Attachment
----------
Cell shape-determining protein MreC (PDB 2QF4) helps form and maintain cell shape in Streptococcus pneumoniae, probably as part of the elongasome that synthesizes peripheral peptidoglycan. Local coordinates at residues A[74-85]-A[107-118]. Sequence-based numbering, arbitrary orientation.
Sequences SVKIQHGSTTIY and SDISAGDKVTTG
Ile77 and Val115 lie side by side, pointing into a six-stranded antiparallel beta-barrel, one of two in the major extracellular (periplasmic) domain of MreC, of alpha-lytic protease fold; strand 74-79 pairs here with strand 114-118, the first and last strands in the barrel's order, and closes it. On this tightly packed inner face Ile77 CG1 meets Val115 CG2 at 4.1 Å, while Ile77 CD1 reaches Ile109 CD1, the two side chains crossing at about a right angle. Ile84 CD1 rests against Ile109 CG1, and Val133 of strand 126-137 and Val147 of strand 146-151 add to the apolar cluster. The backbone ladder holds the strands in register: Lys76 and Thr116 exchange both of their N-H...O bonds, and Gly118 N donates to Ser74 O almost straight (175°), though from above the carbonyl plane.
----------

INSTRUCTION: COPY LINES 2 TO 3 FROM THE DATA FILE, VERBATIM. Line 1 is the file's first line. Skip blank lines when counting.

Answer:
Sequences SVKIQHGSTTIY and SDISAGDKVTTG
Ile77 and Val115 lie side by side, pointing into a six-stranded antiparallel beta-barrel, one of two in the major extracellular (periplasmic) domain of MreC, of alpha-lytic protease fold; strand 74-79 pairs here with strand 114-118, the first and last strands in the barrel's order, and closes it. On this tightly packed inner face Ile77 CG1 meets Val115 CG2 at 4.1 Å, while Ile77 CD1 reaches Ile109 CD1, the two side chains crossing at about a right angle. Ile84 CD1 rests against Ile109 CG1, and Val133 of strand 126-137 and Val147 of strand 146-151 add to the apolar cluster. The backbone ladder holds the strands in register: Lys76 and Thr116 exchange both of their N-H...O bonds, and Gly118 N donates to Ser74 O almost straight (175°), though from above the carbonyl plane.